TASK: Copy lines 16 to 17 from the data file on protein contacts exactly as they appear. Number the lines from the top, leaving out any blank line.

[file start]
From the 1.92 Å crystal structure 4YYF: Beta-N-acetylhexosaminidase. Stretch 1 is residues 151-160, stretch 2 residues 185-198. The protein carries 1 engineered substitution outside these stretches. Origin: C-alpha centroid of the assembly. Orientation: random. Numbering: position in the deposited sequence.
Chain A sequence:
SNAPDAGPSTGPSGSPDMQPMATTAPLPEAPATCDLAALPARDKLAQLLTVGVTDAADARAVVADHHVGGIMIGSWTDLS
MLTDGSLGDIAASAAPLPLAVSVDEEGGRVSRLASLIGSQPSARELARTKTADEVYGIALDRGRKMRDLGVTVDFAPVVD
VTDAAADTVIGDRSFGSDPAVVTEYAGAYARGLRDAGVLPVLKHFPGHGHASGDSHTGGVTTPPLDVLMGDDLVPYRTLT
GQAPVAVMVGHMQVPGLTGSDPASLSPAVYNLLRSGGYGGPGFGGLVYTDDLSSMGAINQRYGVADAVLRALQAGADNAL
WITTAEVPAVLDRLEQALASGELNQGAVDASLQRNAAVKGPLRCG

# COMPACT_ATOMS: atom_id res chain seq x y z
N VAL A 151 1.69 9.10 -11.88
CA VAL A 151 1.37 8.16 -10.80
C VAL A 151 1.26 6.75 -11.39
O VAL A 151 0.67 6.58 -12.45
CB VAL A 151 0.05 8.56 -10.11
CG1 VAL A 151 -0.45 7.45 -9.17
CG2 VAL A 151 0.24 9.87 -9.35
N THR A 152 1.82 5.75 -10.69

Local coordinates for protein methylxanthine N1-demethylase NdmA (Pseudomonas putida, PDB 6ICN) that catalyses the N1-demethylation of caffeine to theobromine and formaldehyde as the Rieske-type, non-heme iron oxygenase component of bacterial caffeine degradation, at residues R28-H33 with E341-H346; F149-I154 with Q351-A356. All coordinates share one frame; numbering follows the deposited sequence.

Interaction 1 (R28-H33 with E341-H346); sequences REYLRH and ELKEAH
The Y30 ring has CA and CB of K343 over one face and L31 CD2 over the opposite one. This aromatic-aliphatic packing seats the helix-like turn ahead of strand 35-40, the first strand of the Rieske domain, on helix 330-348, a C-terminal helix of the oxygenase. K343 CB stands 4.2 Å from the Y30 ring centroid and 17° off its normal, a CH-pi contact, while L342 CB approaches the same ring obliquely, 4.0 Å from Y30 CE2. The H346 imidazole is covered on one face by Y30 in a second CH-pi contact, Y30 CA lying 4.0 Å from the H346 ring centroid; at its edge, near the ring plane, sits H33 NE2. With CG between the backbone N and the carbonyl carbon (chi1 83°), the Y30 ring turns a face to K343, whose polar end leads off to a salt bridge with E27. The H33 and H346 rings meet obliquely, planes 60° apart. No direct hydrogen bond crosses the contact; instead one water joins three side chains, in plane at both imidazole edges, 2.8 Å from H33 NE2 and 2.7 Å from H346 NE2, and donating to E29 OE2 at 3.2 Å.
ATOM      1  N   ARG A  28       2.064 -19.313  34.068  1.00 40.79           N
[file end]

N THR A 152 1.82 5.75 -10.69

Local coordinates for protein methylxanthine N1-demethylase NdmA (Pseudomonas putida, PDB 6ICN) that catalyses the N1-demethylation of caffeine to theobromine and formaldehyde as the Rieske-type, non-heme iron oxygenase component of bacterial caffeine degradation, at residues R28-H33 with E341-H346; F149-I154 with Q351-A356. All coordinates share one frame; numbering follows the deposited sequence.